Padmanabhapuram Palace, Kerala

Padmanabhapuram Palace, Kanyakumari

It was while we were coming back from Kanyakumari we got a chance to visit the Padmanabhapuram palace in Thuckalay.
The Padmanabhapuram Kottaram as it is called, though currently falls under the jurisdiction of Kanyakumari and therefore under the state of Tamil Nadu, was once the capital city of Travancore which was majorly formed of the Kerala Hindus.   The palace got shifted from here to Trivandrum and therefore, this place lost its former glory and pride of place.  However, the palace has been maintained well and has been preserved as a heritage site.  There are people to assist you at each corner and care has been taken to ensure that nobody touches or destroys anything that belongs to this site.
The entrance is through a traditional ‘Padipura’ entrance gate.  This is a very common feature in all the traditional Hindu family’s ‘illams’ as they were called earlier.

The first chamber we got into was the performance hall –  the hall was lined with solid granite pillars and wooden tiled roofs.

The stairs used to go up to the first floor is old and one has to be very careful of not hitting the roof. These stairs lead up to the council chambers where the king used to have meetings with all his council members and take important decisions.  The kings throne and the seating arrangement as well as the furnitures used for the council members are still preserved as it is.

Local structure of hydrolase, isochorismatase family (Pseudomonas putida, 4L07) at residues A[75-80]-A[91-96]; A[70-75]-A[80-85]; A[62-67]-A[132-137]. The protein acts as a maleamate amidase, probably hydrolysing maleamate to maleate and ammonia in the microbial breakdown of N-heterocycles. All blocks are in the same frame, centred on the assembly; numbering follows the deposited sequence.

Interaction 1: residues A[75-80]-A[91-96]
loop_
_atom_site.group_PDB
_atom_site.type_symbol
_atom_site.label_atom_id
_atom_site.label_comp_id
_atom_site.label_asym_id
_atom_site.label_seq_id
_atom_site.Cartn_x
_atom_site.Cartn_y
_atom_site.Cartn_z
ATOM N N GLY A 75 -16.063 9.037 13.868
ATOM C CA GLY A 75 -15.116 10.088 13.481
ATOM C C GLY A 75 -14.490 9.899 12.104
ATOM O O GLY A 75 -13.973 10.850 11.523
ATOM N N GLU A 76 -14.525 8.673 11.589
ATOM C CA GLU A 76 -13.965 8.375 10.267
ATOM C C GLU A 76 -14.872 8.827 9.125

The Dining Room is a large one that can seat approx 1000 people at the same time.  it is said that the kings were very generous and they used to serve lunches to 2000 people everyday in these dining halls.  The hall definitely was huge with a line of pillars on both sides.  The roof was supported with horizontal columns of wood structures.
The Thai kottaram or the mother’s chamber had an inner courtyard with sloping roofs.  These kind of structures are still seen in many houses across Kerala.   Kerala is a place where there is continuous downpour of rain throughout the year and therefore the sloping roofs are preferred for most houses as it helps in getting all the rain water flow down fast and not get collected anywhere.
The exquisite wood carvings and the furnitures show the opulence that was maintained at that time by these kings.   There were balconies where kings could view the place around the palace and balconies in ladies chambers were covered with wooden columns.  These were used by the ladies to sit and watch the temple procession or the elephant procession going from below.
There was a hall with all the pictures of all the kings and the dates, their bedrooms, worship rooms and many other buildings adjacent to the council chamber, mother’s palace and the central mansion.   A pond that was used by the ladies was visible with steps going down.
A clock tower also could be seen that is supposed to be built around 300 years back.